Ideas & Innovation

MBAs to the Environmental (and Financial) Rescue


Patricia Kenlon was able to save $35,000 for TXU Energy during her summer internship there this year—and that was just fixing the lights.

She also discovered that the company could turn off air conditioners that were running needlessly during the night for a projected annual savings of roughly $100,000. She recommended consolidating office refrigerators. And, her favorite, she turned the company on to the VendingMiser. "It's a very smart piece of machinery," says the second-year MBA student at New York University's Stern School of Business (NYU Stern Full-Time MBA Profile). The device costs $179 and can be installed in vending machines to cool sodas when its motion sensor detects people are present, and hibernate at night when there's no one around. As it conserves energy, it will more than pay for itself within two years. The overall savings from her summer suggestions: more than $200,000 a year.

Kenlon is a fellow at Climate Corps, an internship program organized by the Environmental Defense Fund (EDF). The group partnered with the sustainability-oriented nonprofit Net Impact to place MBAs in about two dozen companies this year to help the companies conserve energy on site—savings that so far are expected to total $35 million over five years. At first glance, MBAs may seem like an unlikely choice to advise large companies on how to make their businesses more environmentally friendly. But, more than environmental studies majors or even engineering students—who might seem like a more natural choice—MBAs with an green agenda can make their voices heard by speaking a language near and dear to Corporate America's heart—the language of the bottom line.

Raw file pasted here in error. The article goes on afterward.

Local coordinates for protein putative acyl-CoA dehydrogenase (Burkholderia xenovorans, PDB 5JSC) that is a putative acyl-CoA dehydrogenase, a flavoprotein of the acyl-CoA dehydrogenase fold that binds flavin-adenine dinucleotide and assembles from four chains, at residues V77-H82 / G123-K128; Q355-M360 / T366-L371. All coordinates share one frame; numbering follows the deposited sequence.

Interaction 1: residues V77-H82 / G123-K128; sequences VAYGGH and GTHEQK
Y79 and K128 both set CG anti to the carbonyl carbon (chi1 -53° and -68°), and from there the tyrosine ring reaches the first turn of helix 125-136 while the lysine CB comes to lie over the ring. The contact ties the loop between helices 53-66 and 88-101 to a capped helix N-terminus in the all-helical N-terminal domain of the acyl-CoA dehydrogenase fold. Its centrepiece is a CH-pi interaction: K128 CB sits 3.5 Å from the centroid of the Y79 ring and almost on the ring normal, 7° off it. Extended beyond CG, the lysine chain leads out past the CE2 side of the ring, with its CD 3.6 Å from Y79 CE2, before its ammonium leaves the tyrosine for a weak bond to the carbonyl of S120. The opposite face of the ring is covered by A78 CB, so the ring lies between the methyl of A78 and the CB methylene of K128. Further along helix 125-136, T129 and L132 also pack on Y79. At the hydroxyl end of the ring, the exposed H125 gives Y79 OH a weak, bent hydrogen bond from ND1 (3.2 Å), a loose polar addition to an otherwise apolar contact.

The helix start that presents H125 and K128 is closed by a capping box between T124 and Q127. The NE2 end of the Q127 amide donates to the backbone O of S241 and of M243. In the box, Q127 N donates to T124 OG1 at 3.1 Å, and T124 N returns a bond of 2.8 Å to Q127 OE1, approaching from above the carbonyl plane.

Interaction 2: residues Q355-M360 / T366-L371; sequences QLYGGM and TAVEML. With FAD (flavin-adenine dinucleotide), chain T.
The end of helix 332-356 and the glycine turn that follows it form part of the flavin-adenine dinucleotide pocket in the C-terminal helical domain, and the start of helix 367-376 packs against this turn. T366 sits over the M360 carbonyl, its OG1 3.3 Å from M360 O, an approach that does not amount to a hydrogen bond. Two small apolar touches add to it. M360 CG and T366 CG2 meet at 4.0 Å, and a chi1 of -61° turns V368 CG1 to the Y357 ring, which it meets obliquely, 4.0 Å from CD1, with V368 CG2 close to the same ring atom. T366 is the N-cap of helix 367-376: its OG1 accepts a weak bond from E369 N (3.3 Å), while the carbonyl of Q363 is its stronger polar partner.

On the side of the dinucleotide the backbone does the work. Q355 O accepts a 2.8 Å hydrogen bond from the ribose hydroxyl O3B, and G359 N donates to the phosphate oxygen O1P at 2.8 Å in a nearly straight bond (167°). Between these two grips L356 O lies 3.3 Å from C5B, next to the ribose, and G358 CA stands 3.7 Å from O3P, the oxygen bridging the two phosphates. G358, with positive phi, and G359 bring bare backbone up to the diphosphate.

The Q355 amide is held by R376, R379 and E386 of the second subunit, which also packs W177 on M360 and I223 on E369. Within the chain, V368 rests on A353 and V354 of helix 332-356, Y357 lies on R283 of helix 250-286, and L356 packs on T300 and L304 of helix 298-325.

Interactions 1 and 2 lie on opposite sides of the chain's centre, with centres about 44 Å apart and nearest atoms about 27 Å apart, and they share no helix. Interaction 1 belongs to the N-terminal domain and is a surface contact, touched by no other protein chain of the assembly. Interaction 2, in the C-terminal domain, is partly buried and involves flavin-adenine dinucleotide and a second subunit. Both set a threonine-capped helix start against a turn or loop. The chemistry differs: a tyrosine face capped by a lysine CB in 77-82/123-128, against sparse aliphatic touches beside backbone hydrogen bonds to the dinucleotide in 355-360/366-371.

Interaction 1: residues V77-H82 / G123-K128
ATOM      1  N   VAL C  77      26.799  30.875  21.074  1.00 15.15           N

they speak the cfo's languageThe MBAs were hired "so that they could make the financial case for energy efficiency," says Millie Baird, project manager of the Climate Corps program. The idea was born out of frustration that most companies don't give much of a hearing to environmental issues, which are traditionally associated with economic sacrifice. Business students, she says, present a way around that hurdle. Even at companies that prioritize efficiency, it's hard to get traction saying, "nothing's really broken, but I'd like an extra $20,000 next year to go and replace all these lights," Baird says. "Why would you do that?" The conversation changes if instead they say: "It'll pay back $20 million in five years," she says. "Suddenly the CFO is paying attention."

This summer, 26 MBAs participated in Climate Corps—nearly four times the number last year, when the program was launched. Before the start of the internship, which lasts 10 weeks, students are put through an intensive training session conducted by the Environmental Defense Fund, a New York-based nonprofit, and the Rocky Mountain Institute (RMI), an energy and environmental think tank. They learn which are the most efficient fluorescent bulbs, about water heater efficiency, how to economize on heating and ventilation, and other energy-saving measures.

Of course, a short training course doesn't make someone an environmental expert, so it's somewhat surprising that the EDF's recruits were able to find cost-cutting measures the companies hadn't already taken.

Part of the reason the program works, Baird says, is that the up-front investments for sustainability aren't cheap, preventing many companies from taking action. TXU Energy estimates that implementing all of Kenlon's 22 recommended energy-saving projects would cost about $60,000. At EMC Corp. (EMC), an intern from MIT's Sloan School of Management (MIT Sloan Full-Time MBA Profile), recommended measures that would cost the information technology company about $1.1 million. And at Sodexo (EXHO), total costs for the food-services company were much lower, but still about $10,000. Convincingly plotting out the return on investment can prove complicated—state rebates, labor costs, and product longevity all come into play. So justifying the costs is where MBA training is particularly useful, Baird says. Many students calculated that the projects would pay for themselves within two years.